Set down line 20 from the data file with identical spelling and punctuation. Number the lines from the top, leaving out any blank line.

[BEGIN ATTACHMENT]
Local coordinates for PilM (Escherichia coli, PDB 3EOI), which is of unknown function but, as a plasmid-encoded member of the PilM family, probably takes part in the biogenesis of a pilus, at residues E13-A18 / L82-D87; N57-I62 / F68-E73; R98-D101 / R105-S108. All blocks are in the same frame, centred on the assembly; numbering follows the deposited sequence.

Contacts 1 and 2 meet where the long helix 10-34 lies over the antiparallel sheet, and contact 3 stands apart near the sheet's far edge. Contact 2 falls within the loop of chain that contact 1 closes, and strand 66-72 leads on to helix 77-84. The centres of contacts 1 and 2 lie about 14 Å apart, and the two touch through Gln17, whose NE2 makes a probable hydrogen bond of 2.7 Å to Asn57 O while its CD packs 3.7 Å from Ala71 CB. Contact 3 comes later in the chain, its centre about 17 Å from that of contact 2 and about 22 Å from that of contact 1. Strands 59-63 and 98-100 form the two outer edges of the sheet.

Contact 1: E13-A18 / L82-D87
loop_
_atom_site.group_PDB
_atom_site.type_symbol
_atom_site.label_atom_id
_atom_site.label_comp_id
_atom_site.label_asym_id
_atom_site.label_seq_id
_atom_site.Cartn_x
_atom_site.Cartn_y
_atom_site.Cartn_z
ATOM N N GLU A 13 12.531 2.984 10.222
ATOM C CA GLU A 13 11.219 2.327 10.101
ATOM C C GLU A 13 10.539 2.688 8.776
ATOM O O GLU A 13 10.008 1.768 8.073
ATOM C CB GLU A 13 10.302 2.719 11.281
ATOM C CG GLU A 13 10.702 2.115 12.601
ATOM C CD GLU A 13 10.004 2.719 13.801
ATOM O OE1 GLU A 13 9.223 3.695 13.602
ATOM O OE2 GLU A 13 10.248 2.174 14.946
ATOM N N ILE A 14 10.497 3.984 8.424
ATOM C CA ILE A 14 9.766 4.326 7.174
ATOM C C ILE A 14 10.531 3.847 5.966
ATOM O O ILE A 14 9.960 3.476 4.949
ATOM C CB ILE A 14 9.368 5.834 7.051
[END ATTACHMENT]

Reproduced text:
ATOM C CD GLU A 13 10.004 2.719 13.801